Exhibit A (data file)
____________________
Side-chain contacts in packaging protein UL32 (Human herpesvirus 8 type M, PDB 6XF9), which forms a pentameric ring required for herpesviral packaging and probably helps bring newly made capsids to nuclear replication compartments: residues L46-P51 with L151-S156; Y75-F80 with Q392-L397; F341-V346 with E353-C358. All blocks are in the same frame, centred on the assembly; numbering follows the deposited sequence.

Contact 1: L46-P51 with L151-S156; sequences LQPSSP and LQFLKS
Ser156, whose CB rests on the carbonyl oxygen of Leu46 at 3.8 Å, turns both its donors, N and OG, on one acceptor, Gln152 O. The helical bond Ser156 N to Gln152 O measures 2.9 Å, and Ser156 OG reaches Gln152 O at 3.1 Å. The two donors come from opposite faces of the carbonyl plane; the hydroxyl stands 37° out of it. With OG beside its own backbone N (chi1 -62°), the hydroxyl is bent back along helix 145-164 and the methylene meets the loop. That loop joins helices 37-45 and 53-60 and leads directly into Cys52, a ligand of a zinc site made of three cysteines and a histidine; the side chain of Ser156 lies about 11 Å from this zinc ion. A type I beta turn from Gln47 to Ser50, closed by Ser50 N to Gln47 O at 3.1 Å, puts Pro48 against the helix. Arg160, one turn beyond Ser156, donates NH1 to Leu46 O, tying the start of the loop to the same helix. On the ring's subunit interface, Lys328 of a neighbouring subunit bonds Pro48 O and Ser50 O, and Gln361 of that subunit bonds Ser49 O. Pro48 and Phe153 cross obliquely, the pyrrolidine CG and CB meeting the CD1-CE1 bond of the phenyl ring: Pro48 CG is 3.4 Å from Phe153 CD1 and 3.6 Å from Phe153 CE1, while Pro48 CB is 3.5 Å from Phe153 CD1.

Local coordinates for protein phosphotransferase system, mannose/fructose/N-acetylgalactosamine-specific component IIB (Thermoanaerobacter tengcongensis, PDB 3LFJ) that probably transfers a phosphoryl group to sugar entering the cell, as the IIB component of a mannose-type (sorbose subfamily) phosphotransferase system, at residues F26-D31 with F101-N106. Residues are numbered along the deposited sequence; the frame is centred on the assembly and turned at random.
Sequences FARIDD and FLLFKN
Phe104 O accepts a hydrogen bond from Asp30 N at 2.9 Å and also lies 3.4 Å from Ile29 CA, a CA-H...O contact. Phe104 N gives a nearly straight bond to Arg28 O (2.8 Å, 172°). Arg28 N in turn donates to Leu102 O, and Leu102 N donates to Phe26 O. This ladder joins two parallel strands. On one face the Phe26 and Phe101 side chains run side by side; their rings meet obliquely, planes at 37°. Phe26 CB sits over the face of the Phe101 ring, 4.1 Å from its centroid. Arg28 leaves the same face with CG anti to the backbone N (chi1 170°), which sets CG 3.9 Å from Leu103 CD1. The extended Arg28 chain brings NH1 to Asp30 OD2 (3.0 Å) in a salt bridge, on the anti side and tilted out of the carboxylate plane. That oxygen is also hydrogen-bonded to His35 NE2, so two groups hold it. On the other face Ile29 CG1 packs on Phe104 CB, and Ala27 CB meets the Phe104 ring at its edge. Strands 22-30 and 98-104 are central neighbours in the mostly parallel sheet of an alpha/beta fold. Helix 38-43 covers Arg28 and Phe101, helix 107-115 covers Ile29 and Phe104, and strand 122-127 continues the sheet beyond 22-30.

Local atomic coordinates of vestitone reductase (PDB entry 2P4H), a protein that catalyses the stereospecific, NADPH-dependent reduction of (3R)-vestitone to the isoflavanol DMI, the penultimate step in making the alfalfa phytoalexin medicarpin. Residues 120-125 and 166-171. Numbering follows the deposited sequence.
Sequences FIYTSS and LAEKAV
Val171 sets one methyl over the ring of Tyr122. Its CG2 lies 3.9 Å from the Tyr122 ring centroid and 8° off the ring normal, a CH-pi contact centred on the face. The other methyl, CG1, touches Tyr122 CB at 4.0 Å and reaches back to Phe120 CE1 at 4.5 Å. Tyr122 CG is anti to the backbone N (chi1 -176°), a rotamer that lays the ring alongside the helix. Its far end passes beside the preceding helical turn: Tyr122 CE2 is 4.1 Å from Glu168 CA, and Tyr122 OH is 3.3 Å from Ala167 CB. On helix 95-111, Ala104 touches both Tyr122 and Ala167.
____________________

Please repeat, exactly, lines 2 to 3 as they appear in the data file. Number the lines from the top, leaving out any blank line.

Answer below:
Contact 1: L46-P51 with L151-S156; sequences LQPSSP and LQFLKS
Ser156, whose CB rests on the carbonyl oxygen of Leu46 at 3.8 Å, turns both its donors, N and OG, on one acceptor, Gln152 O. The helical bond Ser156 N to Gln152 O measures 2.9 Å, and Ser156 OG reaches Gln152 O at 3.1 Å. The two donors come from opposite faces of the carbonyl plane; the hydroxyl stands 37° out of it. With OG beside its own backbone N (chi1 -62°), the hydroxyl is bent back along helix 145-164 and the methylene meets the loop. That loop joins helices 37-45 and 53-60 and leads directly into Cys52, a ligand of a zinc site made of three cysteines and a histidine; the side chain of Ser156 lies about 11 Å from this zinc ion. A type I beta turn from Gln47 to Ser50, closed by Ser50 N to Gln47 O at 3.1 Å, puts Pro48 against the helix. Arg160, one turn beyond Ser156, donates NH1 to Leu46 O, tying the start of the loop to the same helix. On the ring's subunit interface, Lys328 of a neighbouring subunit bonds Pro48 O and Ser50 O, and Gln361 of that subunit bonds Ser49 O. Pro48 and Phe153 cross obliquely, the pyrrolidine CG and CB meeting the CD1-CE1 bond of the phenyl ring: Pro48 CG is 3.4 Å from Phe153 CD1 and 3.6 Å from Phe153 CE1, while Pro48 CB is 3.5 Å from Phe153 CD1.